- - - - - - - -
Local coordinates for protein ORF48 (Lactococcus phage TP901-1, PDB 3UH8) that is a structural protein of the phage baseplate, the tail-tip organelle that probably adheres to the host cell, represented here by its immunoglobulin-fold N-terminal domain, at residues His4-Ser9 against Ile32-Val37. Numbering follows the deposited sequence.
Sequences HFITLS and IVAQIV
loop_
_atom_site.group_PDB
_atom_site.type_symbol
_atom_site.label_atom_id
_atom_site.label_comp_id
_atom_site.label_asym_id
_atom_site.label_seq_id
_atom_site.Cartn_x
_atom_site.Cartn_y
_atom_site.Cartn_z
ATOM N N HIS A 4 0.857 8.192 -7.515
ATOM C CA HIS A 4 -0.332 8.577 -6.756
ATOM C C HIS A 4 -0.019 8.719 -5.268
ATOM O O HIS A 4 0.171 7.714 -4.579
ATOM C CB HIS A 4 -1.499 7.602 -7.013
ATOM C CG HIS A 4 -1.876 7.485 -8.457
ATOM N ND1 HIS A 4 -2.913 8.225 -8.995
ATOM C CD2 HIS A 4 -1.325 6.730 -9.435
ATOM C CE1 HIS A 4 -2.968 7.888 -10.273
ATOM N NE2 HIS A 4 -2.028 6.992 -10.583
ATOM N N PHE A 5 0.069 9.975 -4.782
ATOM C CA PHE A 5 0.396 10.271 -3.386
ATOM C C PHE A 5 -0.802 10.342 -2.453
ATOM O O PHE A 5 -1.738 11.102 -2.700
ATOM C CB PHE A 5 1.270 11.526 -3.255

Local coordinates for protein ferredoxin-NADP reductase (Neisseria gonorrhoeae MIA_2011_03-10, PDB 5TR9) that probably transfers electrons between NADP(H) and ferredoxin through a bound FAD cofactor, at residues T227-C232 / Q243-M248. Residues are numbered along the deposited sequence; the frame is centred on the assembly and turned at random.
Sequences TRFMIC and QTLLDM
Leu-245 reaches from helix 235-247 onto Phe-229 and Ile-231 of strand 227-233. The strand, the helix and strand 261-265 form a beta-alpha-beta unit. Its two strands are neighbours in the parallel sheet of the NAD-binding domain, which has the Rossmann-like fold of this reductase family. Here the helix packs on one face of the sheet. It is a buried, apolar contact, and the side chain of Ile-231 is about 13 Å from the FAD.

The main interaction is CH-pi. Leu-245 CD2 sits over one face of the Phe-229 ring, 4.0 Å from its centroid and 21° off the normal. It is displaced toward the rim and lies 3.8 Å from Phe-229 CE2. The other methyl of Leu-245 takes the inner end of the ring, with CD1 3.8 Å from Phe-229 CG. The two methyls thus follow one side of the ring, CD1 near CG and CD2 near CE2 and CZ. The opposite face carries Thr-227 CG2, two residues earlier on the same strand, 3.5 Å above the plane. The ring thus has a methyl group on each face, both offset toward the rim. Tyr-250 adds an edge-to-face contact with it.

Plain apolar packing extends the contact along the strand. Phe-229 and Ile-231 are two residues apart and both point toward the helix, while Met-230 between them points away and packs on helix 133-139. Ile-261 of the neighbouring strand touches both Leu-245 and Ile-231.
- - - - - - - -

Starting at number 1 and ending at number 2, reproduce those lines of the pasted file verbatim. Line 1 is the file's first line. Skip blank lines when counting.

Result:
Local coordinates for protein ORF48 (Lactococcus phage TP901-1, PDB 3UH8) that is a structural protein of the phage baseplate, the tail-tip organelle that probably adheres to the host cell, represented here by its immunoglobulin-fold N-terminal domain, at residues His4-Ser9 against Ile32-Val37. Numbering follows the deposited sequence.
Sequences HFITLS and IVAQIV